Dr. Sansing hypothesizes that her animal model will show that older females have a distinct cellular response after intracerebral hemorrhage, including enhanced recruitment of different types of immune cells than males, thus informing different treatment approaches for females and males.
“The molecular pathways of damage and recovery after intracerebral hemorrhage represent robust targets for therapeutic intervention,” Sansing said. “We know some immune responses are different for women and men, but the vast majority of laboratory studies utilize young males. Our new study will allow for global and in-depth analyses of differences across sexes and ages that can lead to investigation of effective therapies for women and men.”
In the United states, experts estimate that by the end of 2020 about 65,000 women will have been diagnosed with cancer of the uterus, including the uterine lining known as the endometrium. A total of about 12,000 women will die of the disease.
Diagnoses of endometrial cancer are growing fastest among premenopausal women. In particular, the disease is twice as common in overweight women as in women of a healthy weight, and it is more than three times as common in obese women.
An overgrowth of abnormal cells in the uterine lining called atypical endometrial hyperplasia (AEH) develops into endometrial cancer in about 30 percent of cases, providing a unique window into cancer development and an opportunity for preventative therapy. Current treatments include removing the uterus through hysterectomy — which ends a woman’s capacity for reproduction — and blocking estrogen action in the endometrium through administration of progestin — a synthetic hormone similar to naturally occurring progesterone. Importantly, this latter treatment has a low success rate in preventing cancer.
In pursuit of better outcomes, Dr. Clare Flannery, Associate Professor of Endocrinology and of Obstetrics, Gynecology, and Reproductive Sciences, will determine which obesity-induced changes in the endometrium will lead to the atypical endometrial tissue (hyperplasia) that leads to cancer. Of particular interest are higher insulin levels, a feature of obesity in premenopausal women that can also contribute to irregular menstrual cycles. Irregular menstrual cycles expose the uterus to chronically excessive levels of the hormone estradiol without the protective effect of progesterone.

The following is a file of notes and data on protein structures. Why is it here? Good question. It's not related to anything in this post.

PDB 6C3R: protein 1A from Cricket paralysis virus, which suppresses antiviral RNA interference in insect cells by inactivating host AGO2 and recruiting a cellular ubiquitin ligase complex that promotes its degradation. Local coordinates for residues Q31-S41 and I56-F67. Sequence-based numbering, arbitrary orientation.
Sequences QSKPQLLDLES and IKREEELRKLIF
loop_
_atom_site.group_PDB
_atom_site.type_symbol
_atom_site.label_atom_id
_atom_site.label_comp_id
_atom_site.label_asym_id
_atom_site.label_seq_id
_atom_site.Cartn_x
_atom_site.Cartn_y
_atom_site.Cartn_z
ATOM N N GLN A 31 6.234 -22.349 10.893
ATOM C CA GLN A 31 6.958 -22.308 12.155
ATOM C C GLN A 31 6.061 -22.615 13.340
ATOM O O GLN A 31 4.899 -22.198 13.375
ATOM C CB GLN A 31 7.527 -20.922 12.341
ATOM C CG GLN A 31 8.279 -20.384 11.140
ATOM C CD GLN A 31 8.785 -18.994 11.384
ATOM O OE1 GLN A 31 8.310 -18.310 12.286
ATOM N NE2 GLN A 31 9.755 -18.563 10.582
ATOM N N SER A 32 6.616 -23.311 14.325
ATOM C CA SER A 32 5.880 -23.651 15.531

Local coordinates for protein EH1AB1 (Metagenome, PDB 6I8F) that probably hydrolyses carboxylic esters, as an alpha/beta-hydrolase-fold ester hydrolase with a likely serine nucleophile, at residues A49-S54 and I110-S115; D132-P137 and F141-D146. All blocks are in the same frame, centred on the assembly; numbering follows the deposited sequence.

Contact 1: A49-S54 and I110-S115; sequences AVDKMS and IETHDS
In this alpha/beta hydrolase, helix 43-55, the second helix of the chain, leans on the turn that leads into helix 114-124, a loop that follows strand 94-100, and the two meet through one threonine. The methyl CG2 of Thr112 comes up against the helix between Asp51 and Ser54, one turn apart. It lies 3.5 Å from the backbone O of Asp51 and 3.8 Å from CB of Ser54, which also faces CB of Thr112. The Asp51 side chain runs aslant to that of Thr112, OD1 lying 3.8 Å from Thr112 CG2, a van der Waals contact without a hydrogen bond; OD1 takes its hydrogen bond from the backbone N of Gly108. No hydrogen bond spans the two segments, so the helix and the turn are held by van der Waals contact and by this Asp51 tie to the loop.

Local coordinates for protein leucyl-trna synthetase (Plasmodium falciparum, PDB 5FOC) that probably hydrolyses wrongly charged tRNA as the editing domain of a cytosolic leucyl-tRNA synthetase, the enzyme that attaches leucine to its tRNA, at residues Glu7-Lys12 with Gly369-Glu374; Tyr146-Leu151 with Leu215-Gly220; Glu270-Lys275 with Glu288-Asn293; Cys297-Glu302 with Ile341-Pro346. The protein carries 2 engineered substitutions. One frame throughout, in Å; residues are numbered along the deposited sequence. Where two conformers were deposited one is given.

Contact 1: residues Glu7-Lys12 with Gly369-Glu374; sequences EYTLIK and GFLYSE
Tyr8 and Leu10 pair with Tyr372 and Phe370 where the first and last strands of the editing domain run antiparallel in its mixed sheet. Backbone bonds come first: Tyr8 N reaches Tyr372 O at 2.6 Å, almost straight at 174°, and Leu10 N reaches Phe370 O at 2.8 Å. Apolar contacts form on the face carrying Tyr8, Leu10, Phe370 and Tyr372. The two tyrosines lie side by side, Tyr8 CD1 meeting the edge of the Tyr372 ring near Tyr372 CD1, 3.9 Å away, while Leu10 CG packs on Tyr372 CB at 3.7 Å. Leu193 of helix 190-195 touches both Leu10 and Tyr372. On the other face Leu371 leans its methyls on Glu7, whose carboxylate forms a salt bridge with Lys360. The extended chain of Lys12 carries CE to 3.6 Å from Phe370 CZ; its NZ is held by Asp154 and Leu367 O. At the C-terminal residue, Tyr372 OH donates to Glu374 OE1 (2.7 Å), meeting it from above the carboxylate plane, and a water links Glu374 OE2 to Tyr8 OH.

With the support of a new WHRY Pilot Project grant, Dr. Flannery will examine how lowering insulin levels can help women avoid atypical endometrial hyperplasia that leads to endometrial cancer.
“Therapy for atypical endometrial hyperplasia has remained unchanged for several decades and is inadequate for the increasing number of women who will need it,” Flannery said. “Our work is attempting to change the paradigm of endometrial cancer development, allowing additional therapies to be used in its prevention.”
Dr. Flannery will examine the effect of high levels of insulin and estradiol treatment in an animal model, comparing the findings to archived samples of AEH and normal endometrium tissue from women. She anticipates finding specific ways in which insulin disrupts cell physiology toward AEH, particularly in the presence of estradiol.
“Since many medications will lower insulin and have few side effects, their use is only limited by the lack of data to support a therapeutic rationale,” Flannery said. “This pilot study, once completed, can serve as data to initiate a large-scale clinical trial of insulin-lowering medications in women with AEH for whom progestin therapies have failed.”